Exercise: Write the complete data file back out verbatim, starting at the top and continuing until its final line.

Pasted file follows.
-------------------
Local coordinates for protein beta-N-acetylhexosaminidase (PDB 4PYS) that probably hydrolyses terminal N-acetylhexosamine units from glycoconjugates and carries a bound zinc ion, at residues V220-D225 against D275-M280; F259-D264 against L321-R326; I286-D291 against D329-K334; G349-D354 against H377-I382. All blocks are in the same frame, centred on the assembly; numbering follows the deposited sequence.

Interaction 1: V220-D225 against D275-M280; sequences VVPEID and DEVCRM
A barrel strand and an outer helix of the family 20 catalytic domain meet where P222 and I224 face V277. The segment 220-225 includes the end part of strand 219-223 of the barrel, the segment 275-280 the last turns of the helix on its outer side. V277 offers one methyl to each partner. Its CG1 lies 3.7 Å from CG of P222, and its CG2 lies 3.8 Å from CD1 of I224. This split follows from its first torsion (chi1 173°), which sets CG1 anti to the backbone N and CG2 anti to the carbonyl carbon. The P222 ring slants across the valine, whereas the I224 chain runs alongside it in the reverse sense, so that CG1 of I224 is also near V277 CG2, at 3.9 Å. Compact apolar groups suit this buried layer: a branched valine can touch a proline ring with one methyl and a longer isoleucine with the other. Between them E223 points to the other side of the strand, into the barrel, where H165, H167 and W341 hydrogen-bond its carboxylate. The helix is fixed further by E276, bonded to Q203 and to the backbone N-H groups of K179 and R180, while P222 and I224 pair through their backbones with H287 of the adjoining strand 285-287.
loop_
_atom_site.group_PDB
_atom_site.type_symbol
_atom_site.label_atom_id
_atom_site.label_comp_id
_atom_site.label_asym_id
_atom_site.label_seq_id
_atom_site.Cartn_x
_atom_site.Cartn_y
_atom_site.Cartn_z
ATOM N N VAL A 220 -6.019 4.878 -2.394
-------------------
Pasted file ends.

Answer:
Local coordinates for protein beta-N-acetylhexosaminidase (PDB 4PYS) that probably hydrolyses terminal N-acetylhexosamine units from glycoconjugates and carries a bound zinc ion, at residues V220-D225 against D275-M280; F259-D264 against L321-R326; I286-D291 against D329-K334; G349-D354 against H377-I382. All blocks are in the same frame, centred on the assembly; numbering follows the deposited sequence.

Interaction 1: V220-D225 against D275-M280; sequences VVPEID and DEVCRM
A barrel strand and an outer helix of the family 20 catalytic domain meet where P222 and I224 face V277. The segment 220-225 includes the end part of strand 219-223 of the barrel, the segment 275-280 the last turns of the helix on its outer side. V277 offers one methyl to each partner. Its CG1 lies 3.7 Å from CG of P222, and its CG2 lies 3.8 Å from CD1 of I224. This split follows from its first torsion (chi1 173°), which sets CG1 anti to the backbone N and CG2 anti to the carbonyl carbon. The P222 ring slants across the valine, whereas the I224 chain runs alongside it in the reverse sense, so that CG1 of I224 is also near V277 CG2, at 3.9 Å. Compact apolar groups suit this buried layer: a branched valine can touch a proline ring with one methyl and a longer isoleucine with the other. Between them E223 points to the other side of the strand, into the barrel, where H165, H167 and W341 hydrogen-bond its carboxylate. The helix is fixed further by E276, bonded to Q203 and to the backbone N-H groups of K179 and R180, while P222 and I224 pair through their backbones with H287 of the adjoining strand 285-287.
loop_
_atom_site.group_PDB
_atom_site.type_symbol
_atom_site.label_atom_id
_atom_site.label_comp_id
_atom_site.label_asym_id
_atom_site.label_seq_id
_atom_site.Cartn_x
_atom_site.Cartn_y
_atom_site.Cartn_z
ATOM N N VAL A 220 -6.019 4.878 -2.394